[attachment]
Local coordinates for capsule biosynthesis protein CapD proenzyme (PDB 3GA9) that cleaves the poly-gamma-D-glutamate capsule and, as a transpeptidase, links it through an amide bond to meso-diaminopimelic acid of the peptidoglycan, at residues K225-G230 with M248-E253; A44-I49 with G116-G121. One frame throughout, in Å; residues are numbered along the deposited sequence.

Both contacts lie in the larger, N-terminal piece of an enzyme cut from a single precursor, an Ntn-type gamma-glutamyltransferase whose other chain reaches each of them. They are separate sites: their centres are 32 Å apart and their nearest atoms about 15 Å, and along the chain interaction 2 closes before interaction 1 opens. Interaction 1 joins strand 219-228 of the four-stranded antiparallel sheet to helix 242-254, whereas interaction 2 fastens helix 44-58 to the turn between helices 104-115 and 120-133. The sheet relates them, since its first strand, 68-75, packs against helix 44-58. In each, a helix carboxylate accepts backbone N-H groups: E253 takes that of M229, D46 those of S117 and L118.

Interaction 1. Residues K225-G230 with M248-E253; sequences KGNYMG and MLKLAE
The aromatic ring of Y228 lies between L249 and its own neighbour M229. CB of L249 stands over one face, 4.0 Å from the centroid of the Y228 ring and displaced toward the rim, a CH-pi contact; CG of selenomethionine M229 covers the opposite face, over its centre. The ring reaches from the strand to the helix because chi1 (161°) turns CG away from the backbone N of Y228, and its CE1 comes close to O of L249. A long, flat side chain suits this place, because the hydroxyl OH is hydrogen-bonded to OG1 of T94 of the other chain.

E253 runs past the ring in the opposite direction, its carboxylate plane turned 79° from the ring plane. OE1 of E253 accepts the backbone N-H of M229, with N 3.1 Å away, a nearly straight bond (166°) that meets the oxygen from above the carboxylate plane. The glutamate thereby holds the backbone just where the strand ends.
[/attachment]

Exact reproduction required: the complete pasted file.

Local coordinates for capsule biosynthesis protein CapD proenzyme (PDB 3GA9) that cleaves the poly-gamma-D-glutamate capsule and, as a transpeptidase, links it through an amide bond to meso-diaminopimelic acid of the peptidoglycan, at residues K225-G230 with M248-E253; A44-I49 with G116-G121. One frame throughout, in Å; residues are numbered along the deposited sequence.

Both contacts lie in the larger, N-terminal piece of an enzyme cut from a single precursor, an Ntn-type gamma-glutamyltransferase whose other chain reaches each of them. They are separate sites: their centres are 32 Å apart and their nearest atoms about 15 Å, and along the chain interaction 2 closes before interaction 1 opens. Interaction 1 joins strand 219-228 of the four-stranded antiparallel sheet to helix 242-254, whereas interaction 2 fastens helix 44-58 to the turn between helices 104-115 and 120-133. The sheet relates them, since its first strand, 68-75, packs against helix 44-58. In each, a helix carboxylate accepts backbone N-H groups: E253 takes that of M229, D46 those of S117 and L118.

Interaction 1. Residues K225-G230 with M248-E253; sequences KGNYMG and MLKLAE
The aromatic ring of Y228 lies between L249 and its own neighbour M229. CB of L249 stands over one face, 4.0 Å from the centroid of the Y228 ring and displaced toward the rim, a CH-pi contact; CG of selenomethionine M229 covers the opposite face, over its centre. The ring reaches from the strand to the helix because chi1 (161°) turns CG away from the backbone N of Y228, and its CE1 comes close to O of L249. A long, flat side chain suits this place, because the hydroxyl OH is hydrogen-bonded to OG1 of T94 of the other chain.

E253 runs past the ring in the opposite direction, its carboxylate plane turned 79° from the ring plane. OE1 of E253 accepts the backbone N-H of M229, with N 3.1 Å away, a nearly straight bond (166°) that meets the oxygen from above the carboxylate plane. The glutamate thereby holds the backbone just where the strand ends.